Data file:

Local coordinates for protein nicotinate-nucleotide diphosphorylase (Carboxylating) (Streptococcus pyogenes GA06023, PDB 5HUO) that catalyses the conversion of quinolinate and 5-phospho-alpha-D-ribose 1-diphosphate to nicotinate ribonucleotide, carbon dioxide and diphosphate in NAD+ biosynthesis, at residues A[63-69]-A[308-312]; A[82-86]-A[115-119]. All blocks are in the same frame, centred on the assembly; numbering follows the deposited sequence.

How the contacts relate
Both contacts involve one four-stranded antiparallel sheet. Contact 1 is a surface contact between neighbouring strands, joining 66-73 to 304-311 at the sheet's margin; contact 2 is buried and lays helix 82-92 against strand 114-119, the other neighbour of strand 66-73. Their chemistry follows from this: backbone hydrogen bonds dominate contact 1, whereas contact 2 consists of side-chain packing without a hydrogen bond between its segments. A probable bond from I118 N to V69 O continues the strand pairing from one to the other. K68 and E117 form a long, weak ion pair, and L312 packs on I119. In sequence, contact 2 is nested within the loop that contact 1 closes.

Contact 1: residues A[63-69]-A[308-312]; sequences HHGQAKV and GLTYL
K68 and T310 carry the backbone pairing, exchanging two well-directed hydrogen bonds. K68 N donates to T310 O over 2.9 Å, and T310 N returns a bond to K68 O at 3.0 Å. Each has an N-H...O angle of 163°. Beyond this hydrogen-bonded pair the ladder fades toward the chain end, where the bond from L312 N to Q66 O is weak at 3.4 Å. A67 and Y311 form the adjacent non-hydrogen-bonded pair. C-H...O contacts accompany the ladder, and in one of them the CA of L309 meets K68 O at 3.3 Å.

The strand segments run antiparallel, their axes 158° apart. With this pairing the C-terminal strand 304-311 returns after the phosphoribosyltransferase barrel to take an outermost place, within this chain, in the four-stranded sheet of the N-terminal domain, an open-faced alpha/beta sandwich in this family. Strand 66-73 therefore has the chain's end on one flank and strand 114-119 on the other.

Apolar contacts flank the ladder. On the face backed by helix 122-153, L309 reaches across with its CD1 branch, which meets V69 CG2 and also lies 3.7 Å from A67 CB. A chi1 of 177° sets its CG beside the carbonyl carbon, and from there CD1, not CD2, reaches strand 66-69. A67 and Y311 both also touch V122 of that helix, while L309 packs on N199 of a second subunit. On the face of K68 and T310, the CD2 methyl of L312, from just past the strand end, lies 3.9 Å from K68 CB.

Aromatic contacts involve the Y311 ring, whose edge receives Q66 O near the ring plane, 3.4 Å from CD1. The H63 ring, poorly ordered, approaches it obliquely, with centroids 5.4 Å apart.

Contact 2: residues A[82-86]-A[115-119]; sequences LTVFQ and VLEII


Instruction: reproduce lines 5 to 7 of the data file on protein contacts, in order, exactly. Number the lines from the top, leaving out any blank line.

K68 and T310 carry the backbone pairing, exchanging two well-directed hydrogen bonds. K68 N donates to T310 O over 2.9 Å, and T310 N returns a bond to K68 O at 3.0 Å. Each has an N-H...O angle of 163°. Beyond this hydrogen-bonded pair the ladder fades toward the chain end, where the bond from L312 N to Q66 O is weak at 3.4 Å. A67 and Y311 form the adjacent non-hydrogen-bonded pair. C-H...O contacts accompany the ladder, and in one of them the CA of L309 meets K68 O at 3.3 Å.

The strand segments run antiparallel, their axes 158° apart. With this pairing the C-terminal strand 304-311 returns after the phosphoribosyltransferase barrel to take an outermost place, within this chain, in the four-stranded sheet of the N-terminal domain, an open-faced alpha/beta sandwich in this family. Strand 66-73 therefore has the chain's end on one flank and strand 114-119 on the other.

Apolar contacts flank the ladder. On the face backed by helix 122-153, L309 reaches across with its CD1 branch, which meets V69 CG2 and also lies 3.7 Å from A67 CB. A chi1 of 177° sets its CG beside the carbonyl carbon, and from there CD1, not CD2, reaches strand 66-69. A67 and Y311 both also touch V122 of that helix, while L309 packs on N199 of a second subunit. On the face of K68 and T310, the CD2 methyl of L312, from just past the strand end, lies 3.9 Å from K68 CB.